What is the best approach to negotiating the release of a person who has been kidnapped for ransom?
This case details the step-by-step process used by LondonX, a large British insurance company, to help families of individuals who have been taken hostage negotiate their safe release with their captors. It examines negotiation techniques used by both sides and can be used to analyze various issues including negotiation techniques, alignment of interests between the insurer and the family, advice to victims and families, and ethical issues in high-stakes negotiations.Academic Area:Others | Negotiation
The Story of a Hospital Giant. The End of a Family L … GE1-140-I
Family businesses arrive to a tipping point if they grow for long enough, and the Spanish health giant "Grupo Quiron" is no exception. This case focuses on the dilemma Maria Cordon, the founder's daughter, is going through after receiving investment from the CVC fund, when the company is nearing its IPO. Maria must decide whether to execute the purchase option for a minority stake, or if its time to move on and focus on other projects.Academic Area:Entrepreneurship
The turnaround of Lego: continued growth under famil … DE1-213-I
In 2012, LEGO overtook Hasbro to become the world's second-largest toy maker behind Mattel. The recently premiered “The LEGO Movie” grossed $69 mm on its opening weekend making it the largest debut of 2014. If all went well, soon they could beat its main competitor, Mattel Inc. But many challenges still laid ahead of the family owned company.
LEGO needed to become a truly global and diverse organization to meet the adaptive challenges. To achieve this goal, Knudstorp envisioned the company as: “a unique niche player in the toy industry”. Was that the right vision given the competitive landscape? Would it be compatible with maintaining the company 100% family owned?Academic Area:Strategy | Entrepreneurship
Rosa Vañó and Castillo de Canena CO1-259-I-M
This case study tells the story of the gourmet olive oil company Castillo de Canena highlighting the professional career developments of its protagonists. It focuses on Rosa Vañó who just before her 40th birthday left an executive role at Coca-Cola to manage a new family business line in the olive oil company with her brother. She had given up what promised to be a brilliant career to take up a new professional challenge in a small company that is fast becoming her personal dream. It shows the dilemmas of such a decision and details the first successes and failures.
The case puts the student into the picture with graphs and audiovisuals in depth interviews of the transformation of the company the people and their future challenges. It also includes the description of the strategy formulation process followed by the Vañó siblings as well as of their first strategic plan. It concludes with Rosa and Francisco Vañó reflecting on the future of the company. The economic crisis and the proliferation of new products have made it more difficult to achieve success through a differentiation strategy. In this context they have received an offer to buy the company which has both strategic and personal implications: Should they sell the company? Should they make the career shift from owners to managers?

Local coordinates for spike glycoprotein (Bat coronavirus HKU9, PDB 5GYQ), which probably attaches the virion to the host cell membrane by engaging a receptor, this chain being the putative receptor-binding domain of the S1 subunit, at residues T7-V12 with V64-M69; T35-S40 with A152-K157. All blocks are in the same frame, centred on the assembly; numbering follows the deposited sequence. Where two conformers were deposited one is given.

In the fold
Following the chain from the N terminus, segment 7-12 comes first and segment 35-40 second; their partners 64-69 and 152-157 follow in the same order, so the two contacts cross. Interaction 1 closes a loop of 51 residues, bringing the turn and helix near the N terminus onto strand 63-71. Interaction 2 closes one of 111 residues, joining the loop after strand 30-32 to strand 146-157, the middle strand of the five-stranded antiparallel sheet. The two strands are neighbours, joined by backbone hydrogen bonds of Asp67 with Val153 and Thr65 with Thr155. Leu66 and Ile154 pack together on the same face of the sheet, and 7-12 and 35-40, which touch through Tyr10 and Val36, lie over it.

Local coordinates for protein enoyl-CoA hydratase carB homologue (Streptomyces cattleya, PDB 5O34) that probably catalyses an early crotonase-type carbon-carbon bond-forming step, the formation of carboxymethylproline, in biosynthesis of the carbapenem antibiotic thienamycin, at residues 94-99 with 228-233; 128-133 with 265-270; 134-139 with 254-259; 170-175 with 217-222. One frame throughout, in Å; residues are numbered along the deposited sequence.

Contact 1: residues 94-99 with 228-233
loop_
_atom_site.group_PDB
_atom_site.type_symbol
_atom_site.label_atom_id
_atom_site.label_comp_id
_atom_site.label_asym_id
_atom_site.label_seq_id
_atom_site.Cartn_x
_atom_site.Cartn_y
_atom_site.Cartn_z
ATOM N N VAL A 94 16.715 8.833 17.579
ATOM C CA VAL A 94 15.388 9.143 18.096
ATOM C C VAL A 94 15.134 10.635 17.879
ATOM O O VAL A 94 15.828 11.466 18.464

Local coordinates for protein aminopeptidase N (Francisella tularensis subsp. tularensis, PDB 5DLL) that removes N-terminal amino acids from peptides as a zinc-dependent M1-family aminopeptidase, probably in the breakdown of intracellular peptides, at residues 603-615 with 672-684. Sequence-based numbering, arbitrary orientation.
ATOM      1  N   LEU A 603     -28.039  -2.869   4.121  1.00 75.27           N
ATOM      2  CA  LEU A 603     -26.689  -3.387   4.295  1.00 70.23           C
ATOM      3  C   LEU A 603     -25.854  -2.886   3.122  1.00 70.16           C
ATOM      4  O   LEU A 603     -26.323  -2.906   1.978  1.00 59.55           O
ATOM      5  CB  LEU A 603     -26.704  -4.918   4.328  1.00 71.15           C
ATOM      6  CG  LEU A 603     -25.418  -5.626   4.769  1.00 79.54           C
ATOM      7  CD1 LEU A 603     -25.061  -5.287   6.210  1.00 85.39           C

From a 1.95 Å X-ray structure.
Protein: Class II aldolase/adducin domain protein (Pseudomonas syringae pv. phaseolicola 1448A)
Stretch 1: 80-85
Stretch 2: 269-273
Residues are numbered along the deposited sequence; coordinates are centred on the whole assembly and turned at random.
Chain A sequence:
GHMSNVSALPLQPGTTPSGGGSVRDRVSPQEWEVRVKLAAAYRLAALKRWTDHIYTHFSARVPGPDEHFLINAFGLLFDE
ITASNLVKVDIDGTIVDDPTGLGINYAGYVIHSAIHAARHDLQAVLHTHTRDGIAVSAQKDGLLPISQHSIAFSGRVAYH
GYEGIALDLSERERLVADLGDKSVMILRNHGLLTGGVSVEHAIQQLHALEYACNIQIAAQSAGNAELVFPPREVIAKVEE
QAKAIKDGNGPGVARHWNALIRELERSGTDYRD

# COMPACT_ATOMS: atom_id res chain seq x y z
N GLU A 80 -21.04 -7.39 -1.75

This case study can be taught as part of core MBA subjects like Organizational Behavior about career management and career transition. The case has been particularly useful in Organizational Behavior modules designed for experienced audiences, since they are more likely to be receptive to the career transition story described in the case.Academic Area:Organisational Behaviour | Innovation
Carrera y Carrera SI1-123-I-M
Carrera y Carrera is an interactive case about the implementation of an ERP system in a company devoted to traditional jewelry and involved in a process of modernization and internationalization. The case describes the steps of an ERP implementation showing the production process of a piece of jewelry by means of videos and allows the student to simulate the decision making process during an ERP implementation in an interactive exercise.
The case targets MBA students in the subject of Information Systems & Technologies, related to ERPs, professionals of Information Systems and Technology Programs, as well as students of Programs of the Luxury Sector or Family Business.vAcademic Area:Information Systems & Technologies
Solvent S.A. (B) GE1-119-B-I
This is the second part of the Solvent S.A. case. It describes what happened after Santos announced that he and his son would either sell all of their shares or buy shares until they owned 51% of the company. Shareholders were hit by another surprise when Dangond then decided that he did not want to be a minority shareholder so if Santiago were to sell, he would too.
Since the shareholders wanted to keep the company, they secured a loan to buy the shares but then the 42 percent group decided to reject their offer and to increase the price. They continued to negotiate the share price but it ended up being too high so the 58 percent group sold its total share in Solvent. Although they received a lot of cash, they ended up losing their company and breaking up their family.Academic Area:Entrepreneurship